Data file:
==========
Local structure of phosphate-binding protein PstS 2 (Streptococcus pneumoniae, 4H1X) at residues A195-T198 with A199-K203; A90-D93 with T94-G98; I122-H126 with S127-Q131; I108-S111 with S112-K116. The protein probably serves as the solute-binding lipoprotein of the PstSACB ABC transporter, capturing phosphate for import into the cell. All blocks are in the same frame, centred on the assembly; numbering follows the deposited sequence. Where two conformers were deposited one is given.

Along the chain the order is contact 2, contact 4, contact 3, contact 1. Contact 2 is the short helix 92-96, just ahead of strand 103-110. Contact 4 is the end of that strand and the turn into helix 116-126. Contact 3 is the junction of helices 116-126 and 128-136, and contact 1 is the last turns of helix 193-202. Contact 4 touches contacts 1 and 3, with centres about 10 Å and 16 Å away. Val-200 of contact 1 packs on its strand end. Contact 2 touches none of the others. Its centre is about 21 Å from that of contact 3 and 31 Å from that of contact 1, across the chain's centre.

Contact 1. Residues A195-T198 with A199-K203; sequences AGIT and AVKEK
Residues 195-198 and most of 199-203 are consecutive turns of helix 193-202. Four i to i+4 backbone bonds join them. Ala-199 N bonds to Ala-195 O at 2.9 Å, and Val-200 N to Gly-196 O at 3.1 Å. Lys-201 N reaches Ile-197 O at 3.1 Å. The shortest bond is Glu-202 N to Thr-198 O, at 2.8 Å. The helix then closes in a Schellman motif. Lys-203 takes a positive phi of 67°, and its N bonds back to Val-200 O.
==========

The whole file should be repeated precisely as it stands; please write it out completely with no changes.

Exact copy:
Local structure of phosphate-binding protein PstS 2 (Streptococcus pneumoniae, 4H1X) at residues A195-T198 with A199-K203; A90-D93 with T94-G98; I122-H126 with S127-Q131; I108-S111 with S112-K116. The protein probably serves as the solute-binding lipoprotein of the PstSACB ABC transporter, capturing phosphate for import into the cell. All blocks are in the same frame, centred on the assembly; numbering follows the deposited sequence. Where two conformers were deposited one is given.

Along the chain the order is contact 2, contact 4, contact 3, contact 1. Contact 2 is the short helix 92-96, just ahead of strand 103-110. Contact 4 is the end of that strand and the turn into helix 116-126. Contact 3 is the junction of helices 116-126 and 128-136, and contact 1 is the last turns of helix 193-202. Contact 4 touches contacts 1 and 3, with centres about 10 Å and 16 Å away. Val-200 of contact 1 packs on its strand end. Contact 2 touches none of the others. Its centre is about 21 Å from that of contact 3 and 31 Å from that of contact 1, across the chain's centre.

Contact 1. Residues A195-T198 with A199-K203; sequences AGIT and AVKEK
Residues 195-198 and most of 199-203 are consecutive turns of helix 193-202. Four i to i+4 backbone bonds join them. Ala-199 N bonds to Ala-195 O at 2.9 Å, and Val-200 N to Gly-196 O at 3.1 Å. Lys-201 N reaches Ile-197 O at 3.1 Å. The shortest bond is Glu-202 N to Thr-198 O, at 2.8 Å. The helix then closes in a Schellman motif. Lys-203 takes a positive phi of 67°, and its N bonds back to Val-200 O.